“Make a joyful noise to the Lord, all the earth;
break forth into joyous song and sing praises.” (Psalm 98:4)
Isaac Watt’s beloved Christmas hymn, “Joy to the World” turns 300 years old this year. Psalm 98 inspired the song and invites us to sing with the heavens and earth, a new song; a cosmic song, which promises to renew all creation and set us free.
The trouble is, there hasn’t been all that much to sing about. Friends, family, and members of our community are dying, the news cycles tell us of impeachment hearings, Brexit, Hong Kong demonstrations, violence in the streets, and refugees around the globe, continuing to find no room in the inn.
So, how can we possibly think of singing, “Joy to the World”? What exactly is there to celebrate?
I recently read an article in the New Yorker by Robert Macfarlane (August 2016). It expanded my wonder of nature and the way it continues to reveal hidden, amazing connections among all living things. I know some about forest ecology and symbiotic relationships between species, but I did not know the extent mycorrhiza impact trees.
Scientists have discovered that fungus in soil sends out hyphae — little tubes — that infiltrate the roots of trees on a cellular level. They take the sugars, created by the trees during photosynthesis. This sounds like a bad thing, but the trees also get something out of this relationship. Trees receive nutrients (phosphorus and nitrogen) they need from the fungus.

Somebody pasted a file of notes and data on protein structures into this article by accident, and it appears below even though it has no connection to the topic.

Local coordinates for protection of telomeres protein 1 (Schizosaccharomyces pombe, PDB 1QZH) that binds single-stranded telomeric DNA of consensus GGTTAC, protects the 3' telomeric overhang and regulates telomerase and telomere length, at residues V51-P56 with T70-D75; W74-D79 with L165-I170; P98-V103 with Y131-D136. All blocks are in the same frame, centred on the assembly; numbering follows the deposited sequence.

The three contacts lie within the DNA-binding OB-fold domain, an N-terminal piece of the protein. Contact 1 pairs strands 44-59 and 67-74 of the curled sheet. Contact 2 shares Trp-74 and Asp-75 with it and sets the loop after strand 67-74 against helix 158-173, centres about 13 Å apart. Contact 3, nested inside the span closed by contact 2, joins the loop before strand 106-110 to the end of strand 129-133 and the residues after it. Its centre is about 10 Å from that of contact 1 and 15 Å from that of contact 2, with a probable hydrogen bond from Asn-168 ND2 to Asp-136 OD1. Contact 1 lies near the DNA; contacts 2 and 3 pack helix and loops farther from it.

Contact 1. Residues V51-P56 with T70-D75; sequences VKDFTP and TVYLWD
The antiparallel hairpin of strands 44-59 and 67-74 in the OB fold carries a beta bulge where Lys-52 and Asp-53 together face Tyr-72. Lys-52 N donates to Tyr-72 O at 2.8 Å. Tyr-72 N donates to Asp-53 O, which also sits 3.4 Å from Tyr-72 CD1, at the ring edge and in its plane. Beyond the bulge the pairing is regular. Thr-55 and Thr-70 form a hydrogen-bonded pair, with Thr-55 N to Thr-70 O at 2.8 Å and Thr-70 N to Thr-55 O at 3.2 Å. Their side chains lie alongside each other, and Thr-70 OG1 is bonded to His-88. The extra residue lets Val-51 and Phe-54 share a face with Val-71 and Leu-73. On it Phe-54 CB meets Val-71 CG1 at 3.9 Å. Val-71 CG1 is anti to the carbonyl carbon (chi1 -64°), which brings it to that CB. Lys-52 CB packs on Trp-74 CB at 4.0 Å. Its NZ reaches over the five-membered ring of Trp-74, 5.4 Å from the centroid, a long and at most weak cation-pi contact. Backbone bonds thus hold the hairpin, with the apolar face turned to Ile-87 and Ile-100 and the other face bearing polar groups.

It doesn’t stop there. These mycorrhiza spread through the soil and connect trees together through their roots. They describe it as the “wood wide web.” “The fungal network allows plants to distribute resources — sugar, nitrogen, and phosphorus — between one another. A dying tree might divest itself of its resources to the benefit of the community. Or a young seedling in a heavily shaded understory might be supported with extra resources by its stronger neighbors.”
There’s more. They even have evidence plants can warn other plants that it is under attack. A plant infested with aphids sends chemical signals through the hyphae, telling its neighbors to raise their defenses before the bugs arrive.
Amazing! All happening under our feet!
What if we used this wonder of nature to help us remain open to the unexpected? Because it is true — on the surface — things in the world look pretty bleak. At times, it feels like the end of the world as we know it. Too often, we feel like we have to put on a happy face, hide the tears, bite our tongues.
But, what if this Advent, we dig a little deeper. Look below the surface. Let our roots intertwine with the joy Jesus came to make complete in our lives. A deep joy connecting us all together. An abundant joy Jesus unleashed in the world, but is not yet fully known.
Which leaves us with hope. Hope, which means believing in something happening and having the confident expectation that it will. Yes, with this gift of hopeful joy, we enter into this time of watchful waiting. Awake, anticipating the joy that runs in and through and underneath it all, come what may.
This is the message of Advent — the time the church sets aside before we get to the manger — when we insist once more that we still believe, despite evidence otherwise. God is still with us: connecting all things together, binding up the broken in us, curing all that is sick, and bringing all that is dead in us to new life.”
Yes, “Let heaven and nature sing!” Amen.
Lori Morton is pastor of First Lutheran Church in Sandpoint.